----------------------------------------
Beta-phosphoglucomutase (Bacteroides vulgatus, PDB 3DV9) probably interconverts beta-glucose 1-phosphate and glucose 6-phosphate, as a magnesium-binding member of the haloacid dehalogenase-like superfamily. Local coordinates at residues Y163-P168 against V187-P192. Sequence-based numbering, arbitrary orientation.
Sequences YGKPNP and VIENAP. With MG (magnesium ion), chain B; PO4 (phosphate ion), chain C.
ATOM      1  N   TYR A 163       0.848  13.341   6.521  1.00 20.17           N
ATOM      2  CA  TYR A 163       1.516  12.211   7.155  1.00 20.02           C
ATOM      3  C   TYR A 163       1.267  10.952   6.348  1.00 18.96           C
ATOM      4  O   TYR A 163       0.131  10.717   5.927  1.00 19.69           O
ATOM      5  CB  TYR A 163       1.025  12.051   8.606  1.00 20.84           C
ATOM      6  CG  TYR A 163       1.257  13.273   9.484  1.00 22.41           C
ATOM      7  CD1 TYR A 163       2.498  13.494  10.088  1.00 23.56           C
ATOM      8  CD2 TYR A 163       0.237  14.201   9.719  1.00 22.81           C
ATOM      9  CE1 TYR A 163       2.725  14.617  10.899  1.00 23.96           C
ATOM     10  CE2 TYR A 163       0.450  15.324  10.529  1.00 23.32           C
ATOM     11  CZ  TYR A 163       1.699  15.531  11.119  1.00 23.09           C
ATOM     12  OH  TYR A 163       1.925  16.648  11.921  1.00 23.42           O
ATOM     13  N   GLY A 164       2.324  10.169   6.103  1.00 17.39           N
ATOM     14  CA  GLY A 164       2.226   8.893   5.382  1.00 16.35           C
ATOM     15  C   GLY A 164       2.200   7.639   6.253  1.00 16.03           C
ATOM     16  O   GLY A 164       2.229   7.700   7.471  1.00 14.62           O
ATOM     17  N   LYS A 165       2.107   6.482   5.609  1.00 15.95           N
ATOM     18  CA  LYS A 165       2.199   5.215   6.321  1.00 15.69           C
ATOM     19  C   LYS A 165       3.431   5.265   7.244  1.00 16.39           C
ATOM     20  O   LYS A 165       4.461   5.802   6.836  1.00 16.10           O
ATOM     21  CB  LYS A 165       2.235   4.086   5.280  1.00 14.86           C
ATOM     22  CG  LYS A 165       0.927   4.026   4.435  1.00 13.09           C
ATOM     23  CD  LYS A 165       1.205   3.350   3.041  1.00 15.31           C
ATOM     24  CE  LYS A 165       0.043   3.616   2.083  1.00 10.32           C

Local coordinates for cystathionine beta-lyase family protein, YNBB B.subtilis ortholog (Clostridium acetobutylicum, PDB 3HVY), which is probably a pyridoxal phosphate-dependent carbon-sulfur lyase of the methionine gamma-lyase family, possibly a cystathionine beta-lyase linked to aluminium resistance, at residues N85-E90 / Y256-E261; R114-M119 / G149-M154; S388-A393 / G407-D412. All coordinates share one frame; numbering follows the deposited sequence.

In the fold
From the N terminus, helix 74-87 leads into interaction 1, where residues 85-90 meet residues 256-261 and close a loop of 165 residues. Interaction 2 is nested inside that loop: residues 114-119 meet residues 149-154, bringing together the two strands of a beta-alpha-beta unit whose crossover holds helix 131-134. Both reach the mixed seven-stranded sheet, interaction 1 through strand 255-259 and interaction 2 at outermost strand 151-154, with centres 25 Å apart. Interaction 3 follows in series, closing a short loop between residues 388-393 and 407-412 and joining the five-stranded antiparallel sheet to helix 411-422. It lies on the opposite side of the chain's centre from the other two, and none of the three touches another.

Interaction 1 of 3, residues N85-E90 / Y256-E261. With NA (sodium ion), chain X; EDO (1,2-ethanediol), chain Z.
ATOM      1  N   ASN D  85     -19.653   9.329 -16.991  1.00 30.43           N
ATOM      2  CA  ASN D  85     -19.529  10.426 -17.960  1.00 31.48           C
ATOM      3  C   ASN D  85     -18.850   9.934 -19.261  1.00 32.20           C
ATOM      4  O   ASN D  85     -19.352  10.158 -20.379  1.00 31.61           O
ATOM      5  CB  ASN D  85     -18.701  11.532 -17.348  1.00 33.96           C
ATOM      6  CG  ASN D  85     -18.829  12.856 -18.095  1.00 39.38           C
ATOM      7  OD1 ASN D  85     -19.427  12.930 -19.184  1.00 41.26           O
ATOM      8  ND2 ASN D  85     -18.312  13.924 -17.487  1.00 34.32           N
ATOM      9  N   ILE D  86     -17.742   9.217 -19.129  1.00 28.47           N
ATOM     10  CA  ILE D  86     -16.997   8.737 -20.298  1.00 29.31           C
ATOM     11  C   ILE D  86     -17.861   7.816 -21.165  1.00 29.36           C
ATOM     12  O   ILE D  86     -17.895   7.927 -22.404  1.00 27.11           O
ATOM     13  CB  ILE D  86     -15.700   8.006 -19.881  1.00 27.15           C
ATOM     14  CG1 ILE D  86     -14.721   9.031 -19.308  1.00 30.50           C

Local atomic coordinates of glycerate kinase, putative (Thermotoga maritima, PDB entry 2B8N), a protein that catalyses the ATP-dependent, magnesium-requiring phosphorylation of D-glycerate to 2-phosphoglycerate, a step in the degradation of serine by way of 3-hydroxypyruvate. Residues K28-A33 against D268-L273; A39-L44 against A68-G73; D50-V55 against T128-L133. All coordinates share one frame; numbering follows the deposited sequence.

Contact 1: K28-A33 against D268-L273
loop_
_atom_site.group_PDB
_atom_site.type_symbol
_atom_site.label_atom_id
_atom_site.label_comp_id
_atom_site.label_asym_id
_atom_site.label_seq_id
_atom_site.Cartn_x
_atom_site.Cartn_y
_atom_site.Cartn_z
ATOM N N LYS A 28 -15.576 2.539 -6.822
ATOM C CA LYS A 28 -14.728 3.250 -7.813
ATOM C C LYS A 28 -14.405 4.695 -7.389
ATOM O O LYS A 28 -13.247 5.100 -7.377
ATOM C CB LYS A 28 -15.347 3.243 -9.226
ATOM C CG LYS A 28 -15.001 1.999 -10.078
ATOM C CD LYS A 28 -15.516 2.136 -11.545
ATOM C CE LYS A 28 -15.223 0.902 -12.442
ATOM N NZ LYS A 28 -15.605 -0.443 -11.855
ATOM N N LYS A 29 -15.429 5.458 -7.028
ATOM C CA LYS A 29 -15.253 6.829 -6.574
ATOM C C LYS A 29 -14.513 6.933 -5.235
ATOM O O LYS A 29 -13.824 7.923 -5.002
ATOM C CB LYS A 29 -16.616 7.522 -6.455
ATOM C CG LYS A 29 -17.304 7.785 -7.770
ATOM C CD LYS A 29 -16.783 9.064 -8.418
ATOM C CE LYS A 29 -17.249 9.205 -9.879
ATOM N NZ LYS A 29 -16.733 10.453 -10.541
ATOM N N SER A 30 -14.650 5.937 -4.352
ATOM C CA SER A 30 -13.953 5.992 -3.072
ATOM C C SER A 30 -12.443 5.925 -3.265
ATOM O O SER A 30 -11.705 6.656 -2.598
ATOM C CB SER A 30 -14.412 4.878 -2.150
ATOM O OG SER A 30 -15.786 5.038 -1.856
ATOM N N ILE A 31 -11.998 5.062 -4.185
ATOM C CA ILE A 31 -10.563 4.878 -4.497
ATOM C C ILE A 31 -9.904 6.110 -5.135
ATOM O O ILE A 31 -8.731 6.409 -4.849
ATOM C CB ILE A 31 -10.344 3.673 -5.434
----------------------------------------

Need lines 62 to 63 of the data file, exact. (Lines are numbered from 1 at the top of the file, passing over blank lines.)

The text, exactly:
ATOM C CG LYS A 28 -15.001 1.999 -10.078
ATOM C CD LYS A 28 -15.516 2.136 -11.545